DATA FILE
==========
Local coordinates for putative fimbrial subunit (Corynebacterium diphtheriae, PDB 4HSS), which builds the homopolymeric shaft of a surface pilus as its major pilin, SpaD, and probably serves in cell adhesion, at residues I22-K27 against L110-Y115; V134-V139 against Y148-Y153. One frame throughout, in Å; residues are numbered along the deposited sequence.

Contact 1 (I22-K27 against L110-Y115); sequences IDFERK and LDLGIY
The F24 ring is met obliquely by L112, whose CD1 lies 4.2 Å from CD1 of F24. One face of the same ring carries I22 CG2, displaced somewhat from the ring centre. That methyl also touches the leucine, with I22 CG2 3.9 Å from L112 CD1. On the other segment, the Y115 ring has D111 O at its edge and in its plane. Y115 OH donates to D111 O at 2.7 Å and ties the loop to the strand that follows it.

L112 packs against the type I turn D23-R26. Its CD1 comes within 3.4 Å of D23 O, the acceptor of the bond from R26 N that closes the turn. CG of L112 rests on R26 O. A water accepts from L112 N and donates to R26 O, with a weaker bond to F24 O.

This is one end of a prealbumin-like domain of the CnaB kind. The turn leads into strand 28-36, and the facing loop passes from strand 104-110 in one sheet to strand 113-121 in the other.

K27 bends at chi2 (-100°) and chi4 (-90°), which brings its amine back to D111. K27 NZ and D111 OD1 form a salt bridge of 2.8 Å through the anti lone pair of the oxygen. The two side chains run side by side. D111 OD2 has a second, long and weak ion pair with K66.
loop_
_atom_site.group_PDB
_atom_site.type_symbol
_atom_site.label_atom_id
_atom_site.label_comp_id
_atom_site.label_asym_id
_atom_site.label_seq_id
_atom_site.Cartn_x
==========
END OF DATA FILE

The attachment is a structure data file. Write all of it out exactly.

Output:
Local coordinates for putative fimbrial subunit (Corynebacterium diphtheriae, PDB 4HSS), which builds the homopolymeric shaft of a surface pilus as its major pilin, SpaD, and probably serves in cell adhesion, at residues I22-K27 against L110-Y115; V134-V139 against Y148-Y153. One frame throughout, in Å; residues are numbered along the deposited sequence.

Contact 1 (I22-K27 against L110-Y115); sequences IDFERK and LDLGIY
The F24 ring is met obliquely by L112, whose CD1 lies 4.2 Å from CD1 of F24. One face of the same ring carries I22 CG2, displaced somewhat from the ring centre. That methyl also touches the leucine, with I22 CG2 3.9 Å from L112 CD1. On the other segment, the Y115 ring has D111 O at its edge and in its plane. Y115 OH donates to D111 O at 2.7 Å and ties the loop to the strand that follows it.

L112 packs against the type I turn D23-R26. Its CD1 comes within 3.4 Å of D23 O, the acceptor of the bond from R26 N that closes the turn. CG of L112 rests on R26 O. A water accepts from L112 N and donates to R26 O, with a weaker bond to F24 O.

This is one end of a prealbumin-like domain of the CnaB kind. The turn leads into strand 28-36, and the facing loop passes from strand 104-110 in one sheet to strand 113-121 in the other.

K27 bends at chi2 (-100°) and chi4 (-90°), which brings its amine back to D111. K27 NZ and D111 OD1 form a salt bridge of 2.8 Å through the anti lone pair of the oxygen. The two side chains run side by side. D111 OD2 has a second, long and weak ion pair with K66.
loop_
_atom_site.group_PDB
_atom_site.type_symbol
_atom_site.label_atom_id
_atom_site.label_comp_id
_atom_site.label_asym_id
_atom_site.label_seq_id
_atom_site.Cartn_x